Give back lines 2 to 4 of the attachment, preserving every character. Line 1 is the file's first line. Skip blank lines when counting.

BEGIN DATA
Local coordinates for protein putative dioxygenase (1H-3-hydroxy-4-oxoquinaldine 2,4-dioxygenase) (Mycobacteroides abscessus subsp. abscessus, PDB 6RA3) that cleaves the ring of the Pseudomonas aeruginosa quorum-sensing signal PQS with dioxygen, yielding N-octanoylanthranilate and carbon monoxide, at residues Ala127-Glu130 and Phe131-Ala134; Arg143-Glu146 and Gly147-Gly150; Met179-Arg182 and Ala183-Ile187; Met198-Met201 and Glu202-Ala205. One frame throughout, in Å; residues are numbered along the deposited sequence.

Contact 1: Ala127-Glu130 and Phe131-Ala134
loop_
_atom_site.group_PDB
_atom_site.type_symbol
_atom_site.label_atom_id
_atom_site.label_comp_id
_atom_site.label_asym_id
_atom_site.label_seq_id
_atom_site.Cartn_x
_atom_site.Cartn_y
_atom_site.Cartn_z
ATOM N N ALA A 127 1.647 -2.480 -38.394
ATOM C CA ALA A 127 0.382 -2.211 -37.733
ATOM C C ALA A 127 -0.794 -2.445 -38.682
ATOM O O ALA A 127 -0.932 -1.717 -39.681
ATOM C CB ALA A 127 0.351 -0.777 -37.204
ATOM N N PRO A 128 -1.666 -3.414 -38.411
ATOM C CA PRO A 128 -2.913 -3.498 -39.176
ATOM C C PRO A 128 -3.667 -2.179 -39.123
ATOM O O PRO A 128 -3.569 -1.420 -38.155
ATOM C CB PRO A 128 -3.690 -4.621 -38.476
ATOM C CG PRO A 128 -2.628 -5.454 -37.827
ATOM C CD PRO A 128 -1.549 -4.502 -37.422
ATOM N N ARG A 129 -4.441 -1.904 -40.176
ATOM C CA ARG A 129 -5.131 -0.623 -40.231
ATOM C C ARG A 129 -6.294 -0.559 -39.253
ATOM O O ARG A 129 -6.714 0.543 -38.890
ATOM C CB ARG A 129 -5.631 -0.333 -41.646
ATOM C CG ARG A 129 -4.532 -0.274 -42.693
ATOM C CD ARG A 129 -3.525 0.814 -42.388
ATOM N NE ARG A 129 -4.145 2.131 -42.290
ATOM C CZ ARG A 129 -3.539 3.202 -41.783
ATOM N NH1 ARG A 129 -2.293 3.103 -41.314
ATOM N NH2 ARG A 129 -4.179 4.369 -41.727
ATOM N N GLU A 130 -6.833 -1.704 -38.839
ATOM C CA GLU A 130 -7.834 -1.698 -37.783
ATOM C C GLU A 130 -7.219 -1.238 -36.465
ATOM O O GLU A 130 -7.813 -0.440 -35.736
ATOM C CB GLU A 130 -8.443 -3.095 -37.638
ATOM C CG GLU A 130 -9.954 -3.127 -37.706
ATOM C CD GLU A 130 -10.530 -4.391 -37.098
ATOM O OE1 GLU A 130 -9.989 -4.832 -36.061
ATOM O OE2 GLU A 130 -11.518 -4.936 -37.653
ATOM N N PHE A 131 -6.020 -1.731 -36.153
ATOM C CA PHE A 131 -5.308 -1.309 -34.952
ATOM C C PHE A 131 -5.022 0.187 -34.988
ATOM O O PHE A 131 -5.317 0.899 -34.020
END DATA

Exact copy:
Contact 1: Ala127-Glu130 and Phe131-Ala134
loop_
_atom_site.group_PDB